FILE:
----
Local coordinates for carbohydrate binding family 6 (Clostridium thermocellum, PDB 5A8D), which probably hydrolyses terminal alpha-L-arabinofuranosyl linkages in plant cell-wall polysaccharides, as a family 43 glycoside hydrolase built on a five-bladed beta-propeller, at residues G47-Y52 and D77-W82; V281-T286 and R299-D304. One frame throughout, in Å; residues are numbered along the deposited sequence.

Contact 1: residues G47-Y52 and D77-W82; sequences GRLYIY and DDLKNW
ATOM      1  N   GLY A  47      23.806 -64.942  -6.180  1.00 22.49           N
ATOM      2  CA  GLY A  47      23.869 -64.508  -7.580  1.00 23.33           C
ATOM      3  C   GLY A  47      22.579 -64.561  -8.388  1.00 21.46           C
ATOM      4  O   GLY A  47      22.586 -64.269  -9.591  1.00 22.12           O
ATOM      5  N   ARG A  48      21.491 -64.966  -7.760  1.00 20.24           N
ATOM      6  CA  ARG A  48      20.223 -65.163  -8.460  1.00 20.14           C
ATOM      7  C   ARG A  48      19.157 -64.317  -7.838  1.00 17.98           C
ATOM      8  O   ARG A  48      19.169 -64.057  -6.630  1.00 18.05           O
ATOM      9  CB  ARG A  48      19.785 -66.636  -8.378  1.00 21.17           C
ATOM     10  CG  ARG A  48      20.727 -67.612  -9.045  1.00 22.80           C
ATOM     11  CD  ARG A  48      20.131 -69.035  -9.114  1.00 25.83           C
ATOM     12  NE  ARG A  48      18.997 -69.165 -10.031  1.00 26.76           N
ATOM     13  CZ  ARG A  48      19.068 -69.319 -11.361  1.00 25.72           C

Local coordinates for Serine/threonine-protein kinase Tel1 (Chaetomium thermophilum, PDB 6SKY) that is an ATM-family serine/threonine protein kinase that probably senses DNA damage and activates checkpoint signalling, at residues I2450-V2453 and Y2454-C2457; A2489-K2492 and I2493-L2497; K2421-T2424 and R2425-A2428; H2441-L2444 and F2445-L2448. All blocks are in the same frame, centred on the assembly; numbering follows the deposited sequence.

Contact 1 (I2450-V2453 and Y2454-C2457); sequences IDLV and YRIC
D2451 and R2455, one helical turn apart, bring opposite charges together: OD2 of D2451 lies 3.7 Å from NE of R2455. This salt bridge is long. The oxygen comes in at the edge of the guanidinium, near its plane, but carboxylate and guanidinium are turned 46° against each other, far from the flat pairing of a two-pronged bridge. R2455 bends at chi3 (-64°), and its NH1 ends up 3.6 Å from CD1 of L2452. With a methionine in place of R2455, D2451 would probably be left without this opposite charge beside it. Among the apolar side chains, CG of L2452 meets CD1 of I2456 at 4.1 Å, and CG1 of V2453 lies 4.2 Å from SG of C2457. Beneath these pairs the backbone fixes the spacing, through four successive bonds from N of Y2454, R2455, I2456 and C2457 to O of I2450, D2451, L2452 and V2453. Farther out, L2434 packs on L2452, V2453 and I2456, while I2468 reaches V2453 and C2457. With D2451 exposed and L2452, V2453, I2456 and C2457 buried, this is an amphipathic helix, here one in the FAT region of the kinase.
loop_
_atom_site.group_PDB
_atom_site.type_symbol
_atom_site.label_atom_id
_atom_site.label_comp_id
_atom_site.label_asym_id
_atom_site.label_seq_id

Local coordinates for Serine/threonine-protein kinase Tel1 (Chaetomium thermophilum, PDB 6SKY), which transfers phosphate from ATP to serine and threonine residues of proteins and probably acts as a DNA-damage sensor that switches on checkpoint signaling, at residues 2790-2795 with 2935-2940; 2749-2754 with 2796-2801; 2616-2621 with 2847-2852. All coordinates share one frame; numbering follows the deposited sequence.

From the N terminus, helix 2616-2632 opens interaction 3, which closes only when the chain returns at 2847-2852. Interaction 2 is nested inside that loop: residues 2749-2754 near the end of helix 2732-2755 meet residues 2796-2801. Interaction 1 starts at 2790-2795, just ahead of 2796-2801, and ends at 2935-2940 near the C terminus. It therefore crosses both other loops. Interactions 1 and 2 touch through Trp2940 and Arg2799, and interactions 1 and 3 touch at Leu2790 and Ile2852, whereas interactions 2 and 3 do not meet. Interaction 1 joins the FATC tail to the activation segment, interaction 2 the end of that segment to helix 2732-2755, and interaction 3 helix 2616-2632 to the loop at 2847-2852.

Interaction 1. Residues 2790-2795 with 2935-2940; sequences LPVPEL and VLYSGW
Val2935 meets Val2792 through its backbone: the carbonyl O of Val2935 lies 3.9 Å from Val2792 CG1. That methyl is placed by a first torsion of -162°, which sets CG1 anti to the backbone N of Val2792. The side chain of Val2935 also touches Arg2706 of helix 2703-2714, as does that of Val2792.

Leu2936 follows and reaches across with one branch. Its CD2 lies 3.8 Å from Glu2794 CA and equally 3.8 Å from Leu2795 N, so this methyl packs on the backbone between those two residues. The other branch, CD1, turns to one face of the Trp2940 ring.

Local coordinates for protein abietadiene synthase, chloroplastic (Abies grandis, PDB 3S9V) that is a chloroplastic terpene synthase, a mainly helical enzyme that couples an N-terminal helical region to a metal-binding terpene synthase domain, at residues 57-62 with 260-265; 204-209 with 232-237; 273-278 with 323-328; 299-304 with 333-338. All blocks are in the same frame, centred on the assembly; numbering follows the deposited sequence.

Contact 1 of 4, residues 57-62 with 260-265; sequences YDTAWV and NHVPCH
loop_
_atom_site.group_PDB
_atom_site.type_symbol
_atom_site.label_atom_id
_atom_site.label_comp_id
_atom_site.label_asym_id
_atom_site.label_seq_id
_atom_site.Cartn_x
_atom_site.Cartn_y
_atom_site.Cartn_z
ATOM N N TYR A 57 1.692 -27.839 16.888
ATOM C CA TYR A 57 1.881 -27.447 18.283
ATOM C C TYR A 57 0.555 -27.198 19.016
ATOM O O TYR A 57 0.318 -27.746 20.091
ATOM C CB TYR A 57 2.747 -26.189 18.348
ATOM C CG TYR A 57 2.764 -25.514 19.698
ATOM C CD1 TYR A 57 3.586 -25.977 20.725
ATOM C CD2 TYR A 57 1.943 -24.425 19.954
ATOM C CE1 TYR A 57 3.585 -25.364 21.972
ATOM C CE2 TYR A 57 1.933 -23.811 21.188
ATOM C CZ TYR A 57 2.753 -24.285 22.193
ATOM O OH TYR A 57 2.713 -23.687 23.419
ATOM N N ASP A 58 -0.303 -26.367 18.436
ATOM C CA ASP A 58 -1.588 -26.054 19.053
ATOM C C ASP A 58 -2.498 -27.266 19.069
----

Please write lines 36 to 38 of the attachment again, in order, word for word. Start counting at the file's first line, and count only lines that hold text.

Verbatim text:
_atom_site.label_atom_id
_atom_site.label_comp_id
_atom_site.label_asym_id